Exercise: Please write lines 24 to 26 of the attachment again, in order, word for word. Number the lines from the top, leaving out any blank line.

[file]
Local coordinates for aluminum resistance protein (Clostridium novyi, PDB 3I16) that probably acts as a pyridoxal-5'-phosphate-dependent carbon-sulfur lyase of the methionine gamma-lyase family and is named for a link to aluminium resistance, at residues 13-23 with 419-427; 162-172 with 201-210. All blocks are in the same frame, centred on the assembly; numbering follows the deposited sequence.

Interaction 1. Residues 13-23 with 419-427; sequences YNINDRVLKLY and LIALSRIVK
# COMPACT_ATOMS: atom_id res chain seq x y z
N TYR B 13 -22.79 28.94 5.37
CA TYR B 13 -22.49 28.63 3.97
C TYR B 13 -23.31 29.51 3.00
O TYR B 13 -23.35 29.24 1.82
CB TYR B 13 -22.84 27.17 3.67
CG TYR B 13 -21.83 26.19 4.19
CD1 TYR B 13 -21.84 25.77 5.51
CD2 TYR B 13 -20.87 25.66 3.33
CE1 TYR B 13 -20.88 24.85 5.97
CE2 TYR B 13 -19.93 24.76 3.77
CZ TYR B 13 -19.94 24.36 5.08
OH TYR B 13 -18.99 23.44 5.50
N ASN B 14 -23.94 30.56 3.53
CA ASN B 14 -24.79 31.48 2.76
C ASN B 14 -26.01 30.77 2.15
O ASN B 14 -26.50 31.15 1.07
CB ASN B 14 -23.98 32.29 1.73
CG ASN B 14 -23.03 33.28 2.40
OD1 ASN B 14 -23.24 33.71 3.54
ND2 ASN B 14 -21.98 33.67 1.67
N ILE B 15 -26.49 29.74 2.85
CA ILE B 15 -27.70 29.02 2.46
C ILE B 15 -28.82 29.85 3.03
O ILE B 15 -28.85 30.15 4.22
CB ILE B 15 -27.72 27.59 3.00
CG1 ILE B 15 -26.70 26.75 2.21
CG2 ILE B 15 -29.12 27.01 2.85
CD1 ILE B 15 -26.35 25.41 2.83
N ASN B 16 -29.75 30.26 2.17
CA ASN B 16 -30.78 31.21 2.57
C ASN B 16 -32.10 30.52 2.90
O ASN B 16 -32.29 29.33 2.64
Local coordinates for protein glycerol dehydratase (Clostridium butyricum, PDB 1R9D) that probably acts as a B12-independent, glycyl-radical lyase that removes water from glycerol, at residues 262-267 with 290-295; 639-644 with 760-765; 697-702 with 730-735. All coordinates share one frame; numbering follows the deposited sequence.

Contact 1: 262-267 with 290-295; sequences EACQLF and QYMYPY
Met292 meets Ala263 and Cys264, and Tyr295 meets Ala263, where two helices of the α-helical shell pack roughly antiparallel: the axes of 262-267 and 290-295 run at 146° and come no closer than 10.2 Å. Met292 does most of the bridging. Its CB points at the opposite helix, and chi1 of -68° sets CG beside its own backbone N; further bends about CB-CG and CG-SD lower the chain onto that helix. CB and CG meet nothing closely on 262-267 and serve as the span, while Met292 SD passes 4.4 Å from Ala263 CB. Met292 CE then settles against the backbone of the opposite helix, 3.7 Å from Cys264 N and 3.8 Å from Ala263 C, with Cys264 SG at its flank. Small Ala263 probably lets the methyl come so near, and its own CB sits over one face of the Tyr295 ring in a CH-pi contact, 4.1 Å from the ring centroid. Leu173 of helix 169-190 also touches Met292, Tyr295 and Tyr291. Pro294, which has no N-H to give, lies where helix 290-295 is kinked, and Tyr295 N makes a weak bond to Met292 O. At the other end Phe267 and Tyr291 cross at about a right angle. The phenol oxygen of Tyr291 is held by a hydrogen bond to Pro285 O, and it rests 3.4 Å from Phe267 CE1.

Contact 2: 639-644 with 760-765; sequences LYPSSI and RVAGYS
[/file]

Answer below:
N ILE B 15 -26.49 29.74 2.85
CA ILE B 15 -27.70 29.02 2.46
C ILE B 15 -28.82 29.85 3.03